Personally, this difficult time has sparked my creativity. Look at the hat! I have to stay still when I wear it because if I don’t the flowers fall off the brim! Apart from doing a lot of reading, (no, I haven’t dared to re-read “La Peste” yet! I’m also looking at old DVDs and films but I’m careful to choose the feel-good type. Last week I watched “Schindler’s list” and plunged myself into deepest despair. I’m listening to a lot of classical music and the silence, both without and within has led to a more profound appreciation, we’re just not too hurried to listen to the greats. Now I’m going gardening. That is one of the most cheering things you can do. As you walk the grasshoppers jump ahead of you, the bees buzz, ignoring you but impollinating the fruit trees and there’s sometimes a rare butterfly.I’ve noticed that there seems to be more birdsong than usual too. I’ll bet you wish you’d spent your hard-earned money on a smaller appartment and a garden or at least a bigger balcony now don’t you?

Gardening, My Diary, Seasons

An almost perfect day (or the art of making the most of what you’ve got)

wp-1578089233403.jpgI overslept, not you would think the best way to start a day but there it is. I decided to do something I’d been neglecting but which fills me with happiness, take a stroll around the garden and take photos. I started off in the far corner to admire my handiwork on the winter jasmin (J.nudiflorum) and as any gardener will know, plans don’t always come to fruition. But I wanted to pull all the straggly shoots up, wire them in then let them cascade down in an unruly golden waterfall. At the moment it’s more of an unruly stream, but I’m getting there!

wp-1578089252646.jpg

Next the big surprise. I found a “vagabond” self -sown raspberry fruiting among my budding Edgeworthia (E.crysantha). That’s certainly worth a picture. And the shrub is going to be spectacular this year, it’s covered in buds. It’s one of the most failsafe plants in the garden.

Then there are the lovely winter clematis (probably C.napaulensis),which taught me a fundamental lesson. Patience. The sterling virtue of the good gardener. It took them 3/4 years fromwp-1578095471597.jpg planting to the first rare and timid flowers but it’s doing well now. I should have remembered patience because when I used to go home to see my mother she always had rows of pots on her sunny kitchen windowsill. Full of sticks and dead leaves. “Why don’t you simply throw them out?” ” Oh no, let’s give them a chance” and to my chagrin, the next time I went home they would be blossoming as if they’d just been bought! She was the best gardener ever. I swear she could raise plants from the dead!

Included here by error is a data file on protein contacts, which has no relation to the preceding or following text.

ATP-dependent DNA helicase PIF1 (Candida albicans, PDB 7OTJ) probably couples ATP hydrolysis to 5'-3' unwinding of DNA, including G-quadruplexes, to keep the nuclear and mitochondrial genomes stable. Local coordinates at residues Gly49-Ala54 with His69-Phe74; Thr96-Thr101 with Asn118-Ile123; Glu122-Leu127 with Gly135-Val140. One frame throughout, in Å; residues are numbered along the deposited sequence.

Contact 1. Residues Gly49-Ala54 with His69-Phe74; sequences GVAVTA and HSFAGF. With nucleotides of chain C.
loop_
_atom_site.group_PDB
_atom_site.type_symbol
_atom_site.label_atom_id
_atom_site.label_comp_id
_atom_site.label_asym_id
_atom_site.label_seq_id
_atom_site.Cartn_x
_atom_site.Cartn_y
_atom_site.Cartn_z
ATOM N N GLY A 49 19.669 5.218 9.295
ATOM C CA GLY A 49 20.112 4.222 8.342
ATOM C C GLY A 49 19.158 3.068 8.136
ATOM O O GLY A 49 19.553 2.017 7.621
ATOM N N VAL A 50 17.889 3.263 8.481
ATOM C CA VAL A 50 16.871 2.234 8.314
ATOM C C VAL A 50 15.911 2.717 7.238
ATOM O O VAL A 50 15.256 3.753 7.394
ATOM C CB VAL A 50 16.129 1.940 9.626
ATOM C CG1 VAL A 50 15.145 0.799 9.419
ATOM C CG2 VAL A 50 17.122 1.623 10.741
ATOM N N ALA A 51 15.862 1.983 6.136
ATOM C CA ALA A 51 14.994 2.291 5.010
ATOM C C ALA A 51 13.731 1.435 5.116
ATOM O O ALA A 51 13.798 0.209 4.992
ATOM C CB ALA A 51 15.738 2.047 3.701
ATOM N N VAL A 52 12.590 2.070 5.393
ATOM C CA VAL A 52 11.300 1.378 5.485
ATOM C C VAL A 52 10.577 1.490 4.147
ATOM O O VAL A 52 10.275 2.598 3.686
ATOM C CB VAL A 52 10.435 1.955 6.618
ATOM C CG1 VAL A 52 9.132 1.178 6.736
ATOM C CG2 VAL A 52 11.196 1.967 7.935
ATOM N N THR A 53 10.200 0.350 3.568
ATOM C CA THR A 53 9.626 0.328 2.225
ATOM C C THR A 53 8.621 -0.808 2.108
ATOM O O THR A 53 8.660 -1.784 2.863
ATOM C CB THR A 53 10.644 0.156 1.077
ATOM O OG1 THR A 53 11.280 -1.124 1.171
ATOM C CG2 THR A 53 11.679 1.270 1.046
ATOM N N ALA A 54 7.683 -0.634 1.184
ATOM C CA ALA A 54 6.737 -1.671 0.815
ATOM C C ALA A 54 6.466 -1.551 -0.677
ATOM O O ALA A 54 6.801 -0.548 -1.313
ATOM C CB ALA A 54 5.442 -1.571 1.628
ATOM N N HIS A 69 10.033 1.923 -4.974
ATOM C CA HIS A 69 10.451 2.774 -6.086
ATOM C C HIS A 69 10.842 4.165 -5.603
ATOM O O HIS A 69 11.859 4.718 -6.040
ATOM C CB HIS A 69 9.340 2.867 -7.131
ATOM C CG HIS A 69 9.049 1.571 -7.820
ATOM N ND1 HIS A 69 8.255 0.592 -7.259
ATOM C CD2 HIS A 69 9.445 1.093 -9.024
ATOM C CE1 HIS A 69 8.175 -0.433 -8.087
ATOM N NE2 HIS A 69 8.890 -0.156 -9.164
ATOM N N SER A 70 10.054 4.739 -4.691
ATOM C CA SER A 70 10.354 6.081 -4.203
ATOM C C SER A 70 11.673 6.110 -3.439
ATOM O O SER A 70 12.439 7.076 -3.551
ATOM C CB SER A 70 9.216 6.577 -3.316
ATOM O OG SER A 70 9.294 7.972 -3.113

wp-1578089333198.jpg

Next stop the chimonanthus. (C.praecox) In my 5-year gardener’s diary I noted on 26th January” bought my dreamed-of chimonanthus at last”. About this time of the year you can smell them even if you can’t see them. They flood whole neighbourhoods with their tantalising perfume. It was and is a beautifully shaped treelet which is quite unusual for a wintersweet (lovely English name for the tree) as it is very often straggly and misshapen. Mine no. I remember trying to bring it home lying over the passemger seat of my Smart worrying about how many buds would get broken off.   Moved to the most important position just outside the patio so I can go and smell it to my heart’s content. One of the most wonderful perfumes in the garden! and in full winter!

When it got too cold to click, I came back inside to read “the Bronze Horseman” Pushkin. Oh how wonderful to have the time to really read and study this incredible poem. It is just so rich. I can’t even begin to imagine what its like in the original Russian.

My Diary

Nordic Walking

My friend Catherine in a valiant but probably doomed attempt to keep us both fit invited me to go to try nordic walking. Luckily the day we were supposed to try, it rained so we had a week’s grace, Unfortunately the next Sunday we woke up bright and early because we had put the clocks back an hour the night before and woke up to a glorious day.So, there was no avoiding the effort,

We arrived at the gate to find our instructor waiting eagerly for this new batch of enthusiasts. We found a relatively sheltered place to practice. First: walk with your eyes and head straight, look straight ahead of you. Phwew that was easy enough! Round and round in an elliptical circle, I’m not sure a circle can be elliptical but that was the shape.